So I welcomed motherhood as yet another positive change. While I was on maternity leave, a dear friend suggested I start a blog on his computer server. This was over fifteen years ago, when "blog" was a relatively new and unknown term.
"But what will I write about?" I asked. After all, I was home with a newborn, rocking and singing and feeding him all day, doing laundry and catching cat naps while he slept. There wasn't much of interest going on.
"Write about motherhood," he said. This from a single, techie guy who knew about as much about mothering as I did at that point.
"Well," I reasoned, "my parents are the only ones who'll read it anyway. I guess I'll write about my baby and how he's growing."
And so it began. I wrote every day, and it quickly came to feel like a personal success amid the constant drudgery and sleep-deprivation. Like a shower but more satisfying. My far-flung parents, as first-time grandparents, thrilled at the daily news, and I admit it made me a more attentive mother. I had to really think about what to write each day. Then something strange happened: I began to write not just what Jacob was learning about his world, but what I was learning about myself.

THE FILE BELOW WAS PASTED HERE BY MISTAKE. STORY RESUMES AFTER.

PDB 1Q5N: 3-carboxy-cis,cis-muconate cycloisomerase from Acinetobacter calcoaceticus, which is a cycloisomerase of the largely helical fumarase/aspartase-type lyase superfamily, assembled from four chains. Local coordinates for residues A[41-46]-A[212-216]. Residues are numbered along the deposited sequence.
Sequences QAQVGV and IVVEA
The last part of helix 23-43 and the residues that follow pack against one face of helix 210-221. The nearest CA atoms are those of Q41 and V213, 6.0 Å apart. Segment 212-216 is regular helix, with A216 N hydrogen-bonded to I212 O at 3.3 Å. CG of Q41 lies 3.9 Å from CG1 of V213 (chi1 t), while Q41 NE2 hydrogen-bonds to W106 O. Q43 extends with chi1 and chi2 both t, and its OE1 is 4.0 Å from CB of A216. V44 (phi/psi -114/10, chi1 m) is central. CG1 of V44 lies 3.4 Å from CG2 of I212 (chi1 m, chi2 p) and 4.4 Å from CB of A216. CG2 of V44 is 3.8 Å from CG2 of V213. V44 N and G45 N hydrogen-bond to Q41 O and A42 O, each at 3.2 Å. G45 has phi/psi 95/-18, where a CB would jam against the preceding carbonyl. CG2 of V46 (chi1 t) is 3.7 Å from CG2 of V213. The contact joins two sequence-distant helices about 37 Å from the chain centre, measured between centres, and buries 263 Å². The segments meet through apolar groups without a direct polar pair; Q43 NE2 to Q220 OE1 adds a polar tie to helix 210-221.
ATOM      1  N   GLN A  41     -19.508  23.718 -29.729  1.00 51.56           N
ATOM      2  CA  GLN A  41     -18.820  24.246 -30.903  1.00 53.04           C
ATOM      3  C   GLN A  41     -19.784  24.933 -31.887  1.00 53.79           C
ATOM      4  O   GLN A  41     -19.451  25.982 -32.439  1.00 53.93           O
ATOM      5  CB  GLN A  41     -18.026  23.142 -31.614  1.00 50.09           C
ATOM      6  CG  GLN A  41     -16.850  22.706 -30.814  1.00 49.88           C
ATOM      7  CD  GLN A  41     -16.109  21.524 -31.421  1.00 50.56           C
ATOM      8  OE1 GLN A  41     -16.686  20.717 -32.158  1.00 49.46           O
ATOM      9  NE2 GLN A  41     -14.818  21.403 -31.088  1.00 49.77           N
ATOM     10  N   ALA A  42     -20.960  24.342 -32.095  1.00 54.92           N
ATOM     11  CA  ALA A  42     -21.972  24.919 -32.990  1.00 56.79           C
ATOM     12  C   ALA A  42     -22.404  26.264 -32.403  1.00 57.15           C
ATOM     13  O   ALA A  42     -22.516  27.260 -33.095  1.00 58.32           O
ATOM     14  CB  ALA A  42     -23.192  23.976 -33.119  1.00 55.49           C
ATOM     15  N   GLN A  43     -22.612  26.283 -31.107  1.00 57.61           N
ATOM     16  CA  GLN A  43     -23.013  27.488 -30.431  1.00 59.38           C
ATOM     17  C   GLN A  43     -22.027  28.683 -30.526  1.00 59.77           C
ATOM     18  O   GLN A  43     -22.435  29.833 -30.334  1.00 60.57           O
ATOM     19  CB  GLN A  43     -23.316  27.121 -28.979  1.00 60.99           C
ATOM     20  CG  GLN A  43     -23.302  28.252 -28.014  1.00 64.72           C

Fast forward six years. Our house now held a grade-schooler and a special needs toddler who confounded me at every turn. He didn't sleep. He hardly ate. He cried all the time. He just never seemed happy, no matter what I did. The only thing that kept me from crying all the time too, was writing.